Pleasure piers were first built in England, during the 19th century. The earliest structures were those at Ryde, built 1813/4, Leith(Trinity Chain) 1821 and Brighton (Chain) 1823. Only the oldest of these piers still remains.
At that time the introduction of the railways for the first time permitted mass tourism to dedicated seaside resorts. However, the large tidal ranges at many such resorts meant that for much of the day, the sea was not visible from dry land. The pleasure pier was the resorts’ answer, permitting holiday makers to promenade over and alongside the sea at all times. The longest Pleasure pier in the world is at Southend-on-sea, Essex, and extends 2,158 metres (1.34 mi) into the Thames estuary.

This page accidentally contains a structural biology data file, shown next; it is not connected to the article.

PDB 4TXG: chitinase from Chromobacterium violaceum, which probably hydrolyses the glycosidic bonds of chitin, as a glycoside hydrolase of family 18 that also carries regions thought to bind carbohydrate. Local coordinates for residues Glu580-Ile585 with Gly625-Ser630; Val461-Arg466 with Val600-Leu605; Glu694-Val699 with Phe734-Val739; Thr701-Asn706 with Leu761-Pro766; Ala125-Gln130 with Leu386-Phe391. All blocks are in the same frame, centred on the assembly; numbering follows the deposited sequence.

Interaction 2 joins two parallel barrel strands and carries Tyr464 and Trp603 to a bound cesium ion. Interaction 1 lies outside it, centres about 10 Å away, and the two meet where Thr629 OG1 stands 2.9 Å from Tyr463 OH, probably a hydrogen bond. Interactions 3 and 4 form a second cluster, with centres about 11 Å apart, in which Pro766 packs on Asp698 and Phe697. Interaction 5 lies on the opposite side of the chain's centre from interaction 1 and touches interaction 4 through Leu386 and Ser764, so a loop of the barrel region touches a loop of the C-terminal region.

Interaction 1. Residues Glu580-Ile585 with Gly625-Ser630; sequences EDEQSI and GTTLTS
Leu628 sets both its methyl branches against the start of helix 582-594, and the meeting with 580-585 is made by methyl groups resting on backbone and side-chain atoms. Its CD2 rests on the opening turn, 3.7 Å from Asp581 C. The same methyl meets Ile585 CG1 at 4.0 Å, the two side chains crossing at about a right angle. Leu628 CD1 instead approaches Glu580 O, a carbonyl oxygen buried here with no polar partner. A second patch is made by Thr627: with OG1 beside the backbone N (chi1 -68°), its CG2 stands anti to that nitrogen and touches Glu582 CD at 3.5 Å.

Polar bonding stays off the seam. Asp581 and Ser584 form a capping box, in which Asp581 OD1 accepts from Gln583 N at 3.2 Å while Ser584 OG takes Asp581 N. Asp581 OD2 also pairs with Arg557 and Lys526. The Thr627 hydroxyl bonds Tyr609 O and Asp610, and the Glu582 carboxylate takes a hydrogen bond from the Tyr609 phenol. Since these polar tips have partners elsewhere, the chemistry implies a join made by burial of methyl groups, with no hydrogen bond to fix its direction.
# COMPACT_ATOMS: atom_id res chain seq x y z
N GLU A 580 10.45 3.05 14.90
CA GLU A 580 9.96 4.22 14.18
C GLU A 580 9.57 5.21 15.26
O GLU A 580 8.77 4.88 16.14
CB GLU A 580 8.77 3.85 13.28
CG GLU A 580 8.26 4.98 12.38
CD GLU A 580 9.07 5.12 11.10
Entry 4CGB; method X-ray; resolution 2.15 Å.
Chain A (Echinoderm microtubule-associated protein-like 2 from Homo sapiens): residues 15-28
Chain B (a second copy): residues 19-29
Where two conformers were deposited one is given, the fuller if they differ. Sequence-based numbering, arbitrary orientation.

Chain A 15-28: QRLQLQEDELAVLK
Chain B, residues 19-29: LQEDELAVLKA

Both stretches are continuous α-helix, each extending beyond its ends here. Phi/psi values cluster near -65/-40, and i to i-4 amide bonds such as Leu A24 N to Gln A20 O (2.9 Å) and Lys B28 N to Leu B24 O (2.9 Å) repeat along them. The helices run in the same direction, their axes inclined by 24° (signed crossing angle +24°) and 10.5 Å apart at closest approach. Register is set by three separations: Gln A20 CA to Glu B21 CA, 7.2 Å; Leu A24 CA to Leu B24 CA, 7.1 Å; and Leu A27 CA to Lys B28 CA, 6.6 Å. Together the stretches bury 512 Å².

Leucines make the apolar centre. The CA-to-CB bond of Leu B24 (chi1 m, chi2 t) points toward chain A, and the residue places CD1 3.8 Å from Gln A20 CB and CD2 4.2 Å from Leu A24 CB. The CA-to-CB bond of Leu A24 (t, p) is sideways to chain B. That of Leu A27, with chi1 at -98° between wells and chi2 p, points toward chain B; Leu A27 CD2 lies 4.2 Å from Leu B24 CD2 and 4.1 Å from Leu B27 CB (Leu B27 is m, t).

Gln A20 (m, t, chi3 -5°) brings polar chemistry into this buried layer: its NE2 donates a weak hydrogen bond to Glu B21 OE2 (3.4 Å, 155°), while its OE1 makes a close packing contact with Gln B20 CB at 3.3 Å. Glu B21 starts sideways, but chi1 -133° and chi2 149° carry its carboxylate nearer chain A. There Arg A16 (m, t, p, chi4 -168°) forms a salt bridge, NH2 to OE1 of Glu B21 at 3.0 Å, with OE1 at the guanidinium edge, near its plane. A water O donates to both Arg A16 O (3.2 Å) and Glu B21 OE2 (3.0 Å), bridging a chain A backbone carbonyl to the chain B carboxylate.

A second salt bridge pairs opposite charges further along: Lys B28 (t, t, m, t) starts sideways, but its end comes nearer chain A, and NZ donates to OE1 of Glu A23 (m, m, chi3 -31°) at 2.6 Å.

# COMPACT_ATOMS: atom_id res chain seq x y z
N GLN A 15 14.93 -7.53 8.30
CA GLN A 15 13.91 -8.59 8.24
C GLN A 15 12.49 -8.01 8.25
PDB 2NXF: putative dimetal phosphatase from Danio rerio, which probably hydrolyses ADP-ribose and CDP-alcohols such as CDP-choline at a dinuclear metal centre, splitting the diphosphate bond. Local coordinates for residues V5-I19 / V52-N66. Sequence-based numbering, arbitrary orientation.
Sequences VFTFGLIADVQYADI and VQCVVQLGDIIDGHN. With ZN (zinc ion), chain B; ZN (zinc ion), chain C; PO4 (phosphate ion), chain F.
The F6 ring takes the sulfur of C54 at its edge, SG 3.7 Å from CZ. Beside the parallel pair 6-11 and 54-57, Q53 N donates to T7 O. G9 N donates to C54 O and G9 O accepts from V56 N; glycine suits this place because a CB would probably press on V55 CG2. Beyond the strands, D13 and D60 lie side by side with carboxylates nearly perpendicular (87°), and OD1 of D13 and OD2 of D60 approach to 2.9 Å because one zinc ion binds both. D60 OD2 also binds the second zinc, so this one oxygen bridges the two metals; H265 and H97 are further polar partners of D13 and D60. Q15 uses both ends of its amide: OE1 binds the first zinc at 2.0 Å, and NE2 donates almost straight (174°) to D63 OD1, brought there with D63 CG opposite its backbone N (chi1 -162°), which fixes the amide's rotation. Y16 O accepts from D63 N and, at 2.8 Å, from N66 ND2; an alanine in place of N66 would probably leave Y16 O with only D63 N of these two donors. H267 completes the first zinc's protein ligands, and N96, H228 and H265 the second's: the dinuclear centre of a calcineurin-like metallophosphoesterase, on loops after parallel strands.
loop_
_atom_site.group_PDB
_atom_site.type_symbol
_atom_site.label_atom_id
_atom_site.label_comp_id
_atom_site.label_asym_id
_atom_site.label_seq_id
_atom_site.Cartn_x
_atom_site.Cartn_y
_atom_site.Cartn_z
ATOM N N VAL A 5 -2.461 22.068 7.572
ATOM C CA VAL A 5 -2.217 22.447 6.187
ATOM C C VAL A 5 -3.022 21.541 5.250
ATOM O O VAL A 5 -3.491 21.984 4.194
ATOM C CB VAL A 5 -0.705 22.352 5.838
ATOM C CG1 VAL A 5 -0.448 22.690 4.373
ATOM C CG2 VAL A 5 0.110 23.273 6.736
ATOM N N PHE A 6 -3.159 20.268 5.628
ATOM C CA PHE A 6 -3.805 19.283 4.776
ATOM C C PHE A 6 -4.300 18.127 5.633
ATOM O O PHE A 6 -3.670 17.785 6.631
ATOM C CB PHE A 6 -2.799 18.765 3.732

The longest pier on the West Coast of the United States is the Oceanside Pier.
Pleasure piers often include other amusements and theatres as part of the attraction. Such a pier may be open air, closed, or partly open, partly closed.
Sometimes a pier has two decks.
Early pleasure piers were of wooden construction, with iron structures being introduced with the construction in 1855 of Margate Jetty, in Margate, England. Margate was wrecked in storms in 1978 and was never repaired.
The oldest iron pier still remaining is in Southport, England, and dates from 1860.